The 38th International Conference And Exhibition on Computer Graphics and Interactive Techniques

Introduction to Modern OpenGL Programming

Sunday, 7 August 2:00 pm - 5:15 pm | West Building, Rooms 109/110

OpenGL is the most widely available library for creating interactive computer graphics applications across all of the major computer operating systems. Its uses range from creating applications for scientific visualizations to computer-aided design, interactive gaming, and entertainment, and with each new version, its capabilities reveal the most up-to-date features of modern graphics hardware.

This course is an accelerated introduction to programming OpenGL, emphasizing the most modern methods for using the library. In recent years, OpenGL has evolved and fundamentally changed how programmers interact with the application programming interface (API). The most notable change was the introduction of shader-based rendering, which has expanded to subsume almost all functionality in OpenGL. The course reviews each of the shader stages in OpenGL and how to specify data for rendering with OpenGL. And it summarizes how OpenGL's wealth of new functionality and features enables creation of ever-richer content.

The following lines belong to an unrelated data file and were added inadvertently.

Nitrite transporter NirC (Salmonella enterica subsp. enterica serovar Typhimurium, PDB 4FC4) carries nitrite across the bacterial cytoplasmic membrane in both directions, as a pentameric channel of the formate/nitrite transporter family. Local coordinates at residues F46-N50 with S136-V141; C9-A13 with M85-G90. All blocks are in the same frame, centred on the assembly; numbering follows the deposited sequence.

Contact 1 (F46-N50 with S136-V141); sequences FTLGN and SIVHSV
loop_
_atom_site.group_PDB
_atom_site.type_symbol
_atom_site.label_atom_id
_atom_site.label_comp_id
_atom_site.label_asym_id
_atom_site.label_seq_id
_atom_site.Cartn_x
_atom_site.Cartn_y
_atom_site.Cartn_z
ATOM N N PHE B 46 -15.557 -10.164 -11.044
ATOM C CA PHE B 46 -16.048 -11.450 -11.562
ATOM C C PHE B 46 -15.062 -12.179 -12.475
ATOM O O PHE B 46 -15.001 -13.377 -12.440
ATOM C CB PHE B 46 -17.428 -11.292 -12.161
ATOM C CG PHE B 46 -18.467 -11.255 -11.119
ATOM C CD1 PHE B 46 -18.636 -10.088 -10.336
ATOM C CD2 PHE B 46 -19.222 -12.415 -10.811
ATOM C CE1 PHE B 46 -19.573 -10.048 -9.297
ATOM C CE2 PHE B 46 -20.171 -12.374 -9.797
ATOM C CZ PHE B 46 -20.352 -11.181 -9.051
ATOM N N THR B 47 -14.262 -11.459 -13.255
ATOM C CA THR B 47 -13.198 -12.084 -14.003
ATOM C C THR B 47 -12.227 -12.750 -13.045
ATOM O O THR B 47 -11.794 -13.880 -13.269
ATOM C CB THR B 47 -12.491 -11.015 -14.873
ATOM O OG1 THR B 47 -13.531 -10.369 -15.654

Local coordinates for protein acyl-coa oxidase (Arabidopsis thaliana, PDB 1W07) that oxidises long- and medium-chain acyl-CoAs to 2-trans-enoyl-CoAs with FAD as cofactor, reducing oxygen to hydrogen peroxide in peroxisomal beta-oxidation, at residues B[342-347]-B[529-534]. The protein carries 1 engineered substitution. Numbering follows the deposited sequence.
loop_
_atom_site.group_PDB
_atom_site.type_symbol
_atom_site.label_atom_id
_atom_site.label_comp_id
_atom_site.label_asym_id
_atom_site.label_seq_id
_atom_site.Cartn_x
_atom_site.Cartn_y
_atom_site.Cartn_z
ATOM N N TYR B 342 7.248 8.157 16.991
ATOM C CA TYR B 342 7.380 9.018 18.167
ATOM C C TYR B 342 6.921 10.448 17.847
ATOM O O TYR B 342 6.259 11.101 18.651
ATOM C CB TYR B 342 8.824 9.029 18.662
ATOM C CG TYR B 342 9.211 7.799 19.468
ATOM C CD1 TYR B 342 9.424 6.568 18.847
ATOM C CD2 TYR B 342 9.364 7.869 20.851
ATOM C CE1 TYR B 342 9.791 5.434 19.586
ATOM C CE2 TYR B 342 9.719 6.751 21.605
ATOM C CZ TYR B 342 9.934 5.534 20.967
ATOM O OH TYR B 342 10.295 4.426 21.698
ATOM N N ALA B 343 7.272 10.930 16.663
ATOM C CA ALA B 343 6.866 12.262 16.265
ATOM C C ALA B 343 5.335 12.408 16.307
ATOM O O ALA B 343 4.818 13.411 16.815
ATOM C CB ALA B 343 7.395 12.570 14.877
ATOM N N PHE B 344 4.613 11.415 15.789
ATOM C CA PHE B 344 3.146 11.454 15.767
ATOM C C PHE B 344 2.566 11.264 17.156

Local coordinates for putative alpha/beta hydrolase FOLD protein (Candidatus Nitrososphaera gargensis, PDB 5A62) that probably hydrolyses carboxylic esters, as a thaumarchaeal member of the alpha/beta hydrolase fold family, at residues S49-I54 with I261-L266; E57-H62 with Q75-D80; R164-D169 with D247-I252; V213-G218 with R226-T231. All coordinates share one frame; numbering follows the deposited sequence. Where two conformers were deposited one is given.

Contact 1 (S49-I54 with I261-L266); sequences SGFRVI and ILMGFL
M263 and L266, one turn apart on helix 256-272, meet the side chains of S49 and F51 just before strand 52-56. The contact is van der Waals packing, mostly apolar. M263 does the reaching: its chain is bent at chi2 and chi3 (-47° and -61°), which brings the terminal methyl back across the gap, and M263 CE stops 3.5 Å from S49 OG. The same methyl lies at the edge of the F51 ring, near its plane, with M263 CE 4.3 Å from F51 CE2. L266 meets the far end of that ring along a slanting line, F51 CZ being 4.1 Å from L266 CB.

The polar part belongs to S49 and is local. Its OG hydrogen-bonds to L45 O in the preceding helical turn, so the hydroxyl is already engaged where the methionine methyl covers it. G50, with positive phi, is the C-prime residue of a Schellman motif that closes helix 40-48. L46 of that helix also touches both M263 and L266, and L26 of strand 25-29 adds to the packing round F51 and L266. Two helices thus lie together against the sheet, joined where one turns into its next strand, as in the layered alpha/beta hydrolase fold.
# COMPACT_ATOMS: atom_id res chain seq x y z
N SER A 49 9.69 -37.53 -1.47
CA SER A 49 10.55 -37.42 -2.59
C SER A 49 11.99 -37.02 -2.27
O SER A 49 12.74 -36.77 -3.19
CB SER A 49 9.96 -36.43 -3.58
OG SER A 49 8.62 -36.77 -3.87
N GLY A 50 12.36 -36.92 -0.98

COURSE SCHEDULE

2 pm
Greeting and Course Overview
Shreiner

2:10 pm
OpenGL Pipeline Introduction
Shreiner

2:35 pm
A Prototype Application
Angel

3:15 pm
The Fundamental Pipeline, Part 1: Vertex Shading
Angel

3:55 pm
The Fundamental Pipeline, Part 2: Fragment Shading
Angel

4:30 pm
The Advanced Pipeline, Part 1: Tessellation Shading
Shreiner

4:50 pm
The Advanced Pipeline, Part 2: Geometry shading
Shreiner

5:05 pm
Wrap-Up: Questions and Answers
Angel & Shreiner

Level

Introductory

Prerequisites

Ability to read simple computer programs written in the C language and basic knowledge of computer graphics concepts (for example, depth buffering and texture mapping). No previous experience writing graphics applications is required.

Intended Audience

Computer graphics application programmers who are creating computer games, visualization programs, or other interactive applications that render to an image or computer monitor. Application programmers who have been using the older fixed-function pipeline to write applications with OpenGL.

Instructor(s)

Edward Angel
University of New Mexico

Dave Shreiner
ARM, Inc.